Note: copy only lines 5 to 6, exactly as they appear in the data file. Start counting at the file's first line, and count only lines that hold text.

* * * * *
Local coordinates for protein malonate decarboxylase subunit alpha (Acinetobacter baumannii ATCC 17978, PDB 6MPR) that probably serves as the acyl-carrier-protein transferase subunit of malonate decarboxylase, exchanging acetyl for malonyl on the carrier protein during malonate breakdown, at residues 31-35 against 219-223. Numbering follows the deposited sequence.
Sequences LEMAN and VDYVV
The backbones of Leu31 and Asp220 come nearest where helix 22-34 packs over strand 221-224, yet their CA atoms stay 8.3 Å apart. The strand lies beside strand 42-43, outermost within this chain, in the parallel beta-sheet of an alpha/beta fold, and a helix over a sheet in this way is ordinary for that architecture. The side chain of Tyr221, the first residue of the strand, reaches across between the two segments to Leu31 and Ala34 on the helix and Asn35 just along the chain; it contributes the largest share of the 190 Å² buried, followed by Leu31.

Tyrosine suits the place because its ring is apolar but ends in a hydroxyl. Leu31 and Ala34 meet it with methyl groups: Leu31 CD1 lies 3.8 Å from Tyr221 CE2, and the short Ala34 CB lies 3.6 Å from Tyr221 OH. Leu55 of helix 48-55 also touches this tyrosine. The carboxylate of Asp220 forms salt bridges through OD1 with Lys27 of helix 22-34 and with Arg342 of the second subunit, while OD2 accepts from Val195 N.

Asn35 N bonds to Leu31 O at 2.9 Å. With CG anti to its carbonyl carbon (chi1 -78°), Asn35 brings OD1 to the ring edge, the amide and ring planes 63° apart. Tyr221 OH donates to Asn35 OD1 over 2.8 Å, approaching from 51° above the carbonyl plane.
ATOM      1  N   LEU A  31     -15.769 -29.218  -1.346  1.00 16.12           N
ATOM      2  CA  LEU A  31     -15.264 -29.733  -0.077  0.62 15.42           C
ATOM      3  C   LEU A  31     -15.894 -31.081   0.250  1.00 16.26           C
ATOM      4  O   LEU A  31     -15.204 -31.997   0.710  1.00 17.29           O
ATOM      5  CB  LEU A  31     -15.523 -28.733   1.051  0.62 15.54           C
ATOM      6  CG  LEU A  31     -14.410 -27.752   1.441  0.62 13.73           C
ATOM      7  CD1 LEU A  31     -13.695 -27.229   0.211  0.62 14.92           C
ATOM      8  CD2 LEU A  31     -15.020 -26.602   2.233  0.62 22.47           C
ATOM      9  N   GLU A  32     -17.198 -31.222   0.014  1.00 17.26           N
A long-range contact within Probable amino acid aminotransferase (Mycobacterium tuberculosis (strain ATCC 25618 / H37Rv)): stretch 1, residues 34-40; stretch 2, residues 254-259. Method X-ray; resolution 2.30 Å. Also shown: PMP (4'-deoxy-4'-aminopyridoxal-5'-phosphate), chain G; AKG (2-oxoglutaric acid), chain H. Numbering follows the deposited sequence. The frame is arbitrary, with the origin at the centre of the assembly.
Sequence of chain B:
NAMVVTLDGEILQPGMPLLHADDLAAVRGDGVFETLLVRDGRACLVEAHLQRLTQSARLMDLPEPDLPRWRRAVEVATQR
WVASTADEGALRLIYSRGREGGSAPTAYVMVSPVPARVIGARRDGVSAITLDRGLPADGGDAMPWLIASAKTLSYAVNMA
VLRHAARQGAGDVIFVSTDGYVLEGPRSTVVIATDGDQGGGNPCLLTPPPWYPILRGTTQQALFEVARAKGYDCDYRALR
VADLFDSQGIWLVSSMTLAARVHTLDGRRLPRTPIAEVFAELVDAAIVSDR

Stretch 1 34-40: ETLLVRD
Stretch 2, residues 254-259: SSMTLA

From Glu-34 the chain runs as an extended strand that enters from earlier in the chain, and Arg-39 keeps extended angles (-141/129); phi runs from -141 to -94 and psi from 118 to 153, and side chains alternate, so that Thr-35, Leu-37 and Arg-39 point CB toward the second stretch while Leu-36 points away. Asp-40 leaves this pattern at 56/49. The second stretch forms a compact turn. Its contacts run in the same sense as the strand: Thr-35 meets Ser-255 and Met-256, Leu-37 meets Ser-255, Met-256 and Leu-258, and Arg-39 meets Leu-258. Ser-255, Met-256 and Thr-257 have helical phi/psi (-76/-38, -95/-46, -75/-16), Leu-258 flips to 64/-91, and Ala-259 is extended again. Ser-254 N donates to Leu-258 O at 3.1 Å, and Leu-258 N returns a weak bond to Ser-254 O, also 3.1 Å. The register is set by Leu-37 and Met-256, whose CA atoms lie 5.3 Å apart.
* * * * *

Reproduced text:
Asn35 N bonds to Leu31 O at 2.9 Å. With CG anti to its carbonyl carbon (chi1 -78°), Asn35 brings OD1 to the ring edge, the amide and ring planes 63° apart. Tyr221 OH donates to Asn35 OD1 over 2.8 Å, approaching from 51° above the carbonyl plane.
ATOM      1  N   LEU A  31     -15.769 -29.218  -1.346  1.00 16.12           N